Leaving St Tropez and the glitter of the Cote-d’Azur behind we puffed on south bound for Marseille. From a little distance the coast does not seem impressive, but we knew we were passing some very special places like Les d’Heurs. We stayed overnight in Saint-Mandrier-sur-Mer (near Toulon), which was not very special at all – the Toulon basin is a marine base and the rusting corpses of marine vessels anchored within the basin is not an inviting sight.
The next morning we made an early departure and sailed off-and-on, the wind direction too high for us to fully make use of it. Later in the day, passing the impressive rocks and scenery along the Parc national des Calanques, we considered anchoring in one of the ‘calanques’. However, we did not quite have the will or spirit to inflate the dinghy, launch it – as it is required to go ashore – and secure mooring by anchor and tying off to shore.
Instead we headed up along the coast and arrived to the impressive view of Marseilles just before sunset with 20-25 kts of wind and doing 8+ kts. We kept sailing to the very entrance of the city centre harbour, taking down the main and genoa as we reached Pharo.
We had attempted to reserve a space the day before over phone, but the guy being French, spoke no english. Apparently Andreas’ French skills is not completely mature yet. As we entered the shelter of the harbour we realised there were no marineros to show us to a berth and more than handful of different marinas, all of which seemed to be full – and closed for the evening. We finally found a spot at Viuex port with some help from a helpful sailor and literally squeezed in backwards.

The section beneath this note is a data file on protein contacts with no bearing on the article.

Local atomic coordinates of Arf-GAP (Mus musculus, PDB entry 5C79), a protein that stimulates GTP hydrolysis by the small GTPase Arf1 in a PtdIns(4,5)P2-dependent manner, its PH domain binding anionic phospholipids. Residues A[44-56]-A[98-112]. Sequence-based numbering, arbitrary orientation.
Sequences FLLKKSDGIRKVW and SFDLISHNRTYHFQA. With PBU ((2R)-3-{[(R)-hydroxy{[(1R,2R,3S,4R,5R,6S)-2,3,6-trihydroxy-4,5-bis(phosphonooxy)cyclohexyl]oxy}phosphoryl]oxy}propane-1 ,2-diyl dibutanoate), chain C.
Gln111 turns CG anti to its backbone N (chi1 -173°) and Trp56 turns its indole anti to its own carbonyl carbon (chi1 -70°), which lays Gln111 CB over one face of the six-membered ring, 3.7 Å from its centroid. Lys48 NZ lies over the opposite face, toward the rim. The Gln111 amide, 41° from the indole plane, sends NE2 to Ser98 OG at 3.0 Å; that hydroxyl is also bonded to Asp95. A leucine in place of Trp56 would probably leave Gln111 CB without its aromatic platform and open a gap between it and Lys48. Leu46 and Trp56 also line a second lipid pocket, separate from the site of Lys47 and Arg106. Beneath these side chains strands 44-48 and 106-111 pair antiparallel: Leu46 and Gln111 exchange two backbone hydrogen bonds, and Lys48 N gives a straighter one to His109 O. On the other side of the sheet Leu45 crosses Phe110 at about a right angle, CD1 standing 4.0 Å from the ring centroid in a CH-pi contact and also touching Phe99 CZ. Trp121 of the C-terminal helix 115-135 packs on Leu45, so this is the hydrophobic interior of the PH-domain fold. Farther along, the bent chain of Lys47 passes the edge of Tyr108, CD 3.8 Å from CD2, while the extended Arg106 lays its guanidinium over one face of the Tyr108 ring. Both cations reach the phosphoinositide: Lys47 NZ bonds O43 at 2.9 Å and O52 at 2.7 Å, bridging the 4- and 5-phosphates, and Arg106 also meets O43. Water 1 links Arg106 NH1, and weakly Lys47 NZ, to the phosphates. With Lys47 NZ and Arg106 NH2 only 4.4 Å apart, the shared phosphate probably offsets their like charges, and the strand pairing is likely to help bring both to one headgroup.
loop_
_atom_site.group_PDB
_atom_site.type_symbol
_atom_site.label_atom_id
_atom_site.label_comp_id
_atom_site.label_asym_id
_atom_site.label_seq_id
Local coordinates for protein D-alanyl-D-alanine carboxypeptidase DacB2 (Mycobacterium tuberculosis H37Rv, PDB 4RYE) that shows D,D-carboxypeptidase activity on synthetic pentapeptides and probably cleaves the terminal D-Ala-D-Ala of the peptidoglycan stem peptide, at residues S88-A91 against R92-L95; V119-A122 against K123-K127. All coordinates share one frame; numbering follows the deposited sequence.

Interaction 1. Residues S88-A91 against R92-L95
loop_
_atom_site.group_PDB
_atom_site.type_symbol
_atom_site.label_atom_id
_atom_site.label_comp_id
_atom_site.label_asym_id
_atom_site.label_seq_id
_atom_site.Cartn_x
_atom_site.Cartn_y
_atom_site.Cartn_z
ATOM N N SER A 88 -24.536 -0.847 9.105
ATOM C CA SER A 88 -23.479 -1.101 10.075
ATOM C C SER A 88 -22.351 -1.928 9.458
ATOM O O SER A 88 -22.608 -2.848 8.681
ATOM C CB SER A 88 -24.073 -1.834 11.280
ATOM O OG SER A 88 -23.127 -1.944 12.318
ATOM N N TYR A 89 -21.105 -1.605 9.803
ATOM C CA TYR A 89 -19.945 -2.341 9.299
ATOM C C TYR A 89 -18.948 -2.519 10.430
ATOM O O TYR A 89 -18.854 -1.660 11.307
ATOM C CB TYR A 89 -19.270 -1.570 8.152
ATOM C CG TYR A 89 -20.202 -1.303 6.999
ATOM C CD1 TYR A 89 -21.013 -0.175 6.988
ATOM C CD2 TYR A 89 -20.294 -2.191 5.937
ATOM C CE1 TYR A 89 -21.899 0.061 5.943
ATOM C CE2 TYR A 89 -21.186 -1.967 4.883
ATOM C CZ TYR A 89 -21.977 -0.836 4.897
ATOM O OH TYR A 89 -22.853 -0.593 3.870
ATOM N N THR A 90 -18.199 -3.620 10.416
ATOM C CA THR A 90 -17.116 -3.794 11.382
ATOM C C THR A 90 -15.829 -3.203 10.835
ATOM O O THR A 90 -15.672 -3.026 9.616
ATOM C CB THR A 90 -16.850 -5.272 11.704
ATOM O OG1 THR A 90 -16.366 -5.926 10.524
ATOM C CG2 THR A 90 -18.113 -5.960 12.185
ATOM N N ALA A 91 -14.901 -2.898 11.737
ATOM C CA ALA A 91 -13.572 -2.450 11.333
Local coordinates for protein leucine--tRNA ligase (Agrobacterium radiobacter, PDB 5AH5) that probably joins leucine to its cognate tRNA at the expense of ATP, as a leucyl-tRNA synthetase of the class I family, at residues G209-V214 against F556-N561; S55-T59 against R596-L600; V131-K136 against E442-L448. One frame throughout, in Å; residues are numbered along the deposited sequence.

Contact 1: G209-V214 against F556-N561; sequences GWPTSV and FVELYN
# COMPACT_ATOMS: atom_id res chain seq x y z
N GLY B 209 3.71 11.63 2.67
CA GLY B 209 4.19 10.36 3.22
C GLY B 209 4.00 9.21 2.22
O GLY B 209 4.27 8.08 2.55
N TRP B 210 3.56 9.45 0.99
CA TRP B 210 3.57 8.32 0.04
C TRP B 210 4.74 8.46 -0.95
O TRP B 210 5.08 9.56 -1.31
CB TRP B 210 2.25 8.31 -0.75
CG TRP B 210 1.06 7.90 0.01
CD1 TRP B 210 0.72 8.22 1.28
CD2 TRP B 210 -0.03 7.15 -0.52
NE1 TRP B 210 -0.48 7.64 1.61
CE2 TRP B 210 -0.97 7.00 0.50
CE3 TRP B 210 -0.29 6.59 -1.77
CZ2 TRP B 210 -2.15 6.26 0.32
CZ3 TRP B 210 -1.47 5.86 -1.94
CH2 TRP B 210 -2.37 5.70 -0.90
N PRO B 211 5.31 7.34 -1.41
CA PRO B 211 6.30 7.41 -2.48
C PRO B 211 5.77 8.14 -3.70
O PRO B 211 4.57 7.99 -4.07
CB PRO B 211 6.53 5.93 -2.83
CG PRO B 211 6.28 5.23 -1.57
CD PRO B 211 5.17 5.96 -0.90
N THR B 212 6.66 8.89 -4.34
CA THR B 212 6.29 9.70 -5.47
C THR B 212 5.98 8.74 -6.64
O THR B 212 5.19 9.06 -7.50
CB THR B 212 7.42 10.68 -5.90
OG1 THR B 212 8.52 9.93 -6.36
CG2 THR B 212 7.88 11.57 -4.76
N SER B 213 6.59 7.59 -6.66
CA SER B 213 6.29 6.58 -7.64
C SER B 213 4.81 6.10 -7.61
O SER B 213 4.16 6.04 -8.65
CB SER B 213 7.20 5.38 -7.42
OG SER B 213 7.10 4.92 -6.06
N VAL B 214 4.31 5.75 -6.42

Heading to shore looking for a place to have dinner somewhat late, we decided to go with a somewhat pricy option – Les Arcenaulx. We were not disappointed! Rossana had a pasta of seafood and Andreas had Filet de baeuf “Rossini” (230gr)
with foie gras and truffle sauce – divine experience with excellent french wines.
The next day we explored the city centre, which by the way surrounds the harbour. Being on a boat in Marseille gives you very easy access to the city. The downside is that there is very little space available in the harbour and we met one resident who regularly had to move his boat around on a biweekly basis.
Along the harbour we found a very nice printing and framing store where we had some photos printed and framed in order to decorate our saloon.
We walked around the bohemian quarters, the Fort Saint-Jean, Mucem and the Cathédrale and found the atmosphere quite pleasant. Although we did not see all the sights and areas, we thoroughly enjoyed our visit and appreciated the fact that we were staying right in the centre of town.
Unfortunately, due to yet another regatta, we had to vacate our berth and headed on towards Spain and Barcelona… crossing the Golfe du Lion in gale winds.